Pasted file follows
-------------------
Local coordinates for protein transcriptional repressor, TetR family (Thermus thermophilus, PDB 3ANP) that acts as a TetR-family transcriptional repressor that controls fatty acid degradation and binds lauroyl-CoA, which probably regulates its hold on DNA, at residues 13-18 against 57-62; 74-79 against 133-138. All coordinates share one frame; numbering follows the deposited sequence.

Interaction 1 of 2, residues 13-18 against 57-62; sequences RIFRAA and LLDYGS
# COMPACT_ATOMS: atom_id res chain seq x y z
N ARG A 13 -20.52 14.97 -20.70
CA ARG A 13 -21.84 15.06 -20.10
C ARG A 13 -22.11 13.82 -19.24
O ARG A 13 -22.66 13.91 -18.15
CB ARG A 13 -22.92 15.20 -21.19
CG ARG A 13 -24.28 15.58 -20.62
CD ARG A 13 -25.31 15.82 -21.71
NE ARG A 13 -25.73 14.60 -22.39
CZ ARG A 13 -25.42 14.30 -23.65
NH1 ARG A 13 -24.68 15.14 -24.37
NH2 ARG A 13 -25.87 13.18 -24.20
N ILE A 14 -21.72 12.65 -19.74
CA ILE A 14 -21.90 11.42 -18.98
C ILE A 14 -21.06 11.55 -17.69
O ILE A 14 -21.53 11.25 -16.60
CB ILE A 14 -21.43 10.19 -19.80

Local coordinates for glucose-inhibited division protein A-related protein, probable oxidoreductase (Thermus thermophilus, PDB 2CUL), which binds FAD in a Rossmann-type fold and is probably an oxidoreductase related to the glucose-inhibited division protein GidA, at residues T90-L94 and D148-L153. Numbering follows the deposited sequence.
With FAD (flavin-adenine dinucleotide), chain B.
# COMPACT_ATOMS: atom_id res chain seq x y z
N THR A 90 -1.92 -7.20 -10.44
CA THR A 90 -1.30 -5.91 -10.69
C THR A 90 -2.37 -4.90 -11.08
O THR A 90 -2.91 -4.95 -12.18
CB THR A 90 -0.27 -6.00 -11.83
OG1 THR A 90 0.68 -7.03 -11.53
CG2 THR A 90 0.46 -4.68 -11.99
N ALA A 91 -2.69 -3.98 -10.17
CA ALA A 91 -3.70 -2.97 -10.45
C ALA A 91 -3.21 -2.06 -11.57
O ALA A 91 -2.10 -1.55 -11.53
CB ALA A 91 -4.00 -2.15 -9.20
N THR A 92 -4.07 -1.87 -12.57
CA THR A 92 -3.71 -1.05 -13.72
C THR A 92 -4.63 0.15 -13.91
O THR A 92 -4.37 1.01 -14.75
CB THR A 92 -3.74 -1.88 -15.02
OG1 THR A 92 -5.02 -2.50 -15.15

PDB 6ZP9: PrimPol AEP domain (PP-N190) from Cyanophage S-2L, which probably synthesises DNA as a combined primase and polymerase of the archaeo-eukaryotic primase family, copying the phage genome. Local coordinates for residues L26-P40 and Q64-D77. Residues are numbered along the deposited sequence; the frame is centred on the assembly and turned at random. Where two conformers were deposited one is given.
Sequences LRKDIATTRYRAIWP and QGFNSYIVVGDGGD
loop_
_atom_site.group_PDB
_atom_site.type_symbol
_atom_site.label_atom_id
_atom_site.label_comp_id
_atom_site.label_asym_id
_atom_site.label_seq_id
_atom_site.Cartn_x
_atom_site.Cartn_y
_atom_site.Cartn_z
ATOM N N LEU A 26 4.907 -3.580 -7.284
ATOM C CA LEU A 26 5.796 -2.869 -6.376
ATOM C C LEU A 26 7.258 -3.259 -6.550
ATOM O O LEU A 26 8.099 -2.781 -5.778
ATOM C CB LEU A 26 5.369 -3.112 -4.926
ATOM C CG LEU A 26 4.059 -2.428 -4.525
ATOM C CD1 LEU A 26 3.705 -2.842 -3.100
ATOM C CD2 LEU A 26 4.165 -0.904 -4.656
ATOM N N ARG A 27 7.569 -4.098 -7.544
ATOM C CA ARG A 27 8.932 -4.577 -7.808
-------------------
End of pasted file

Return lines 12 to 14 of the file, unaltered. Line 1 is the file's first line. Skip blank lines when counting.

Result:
CZ ARG A 13 -25.42 14.30 -23.65
NH1 ARG A 13 -24.68 15.14 -24.37
NH2 ARG A 13 -25.87 13.18 -24.20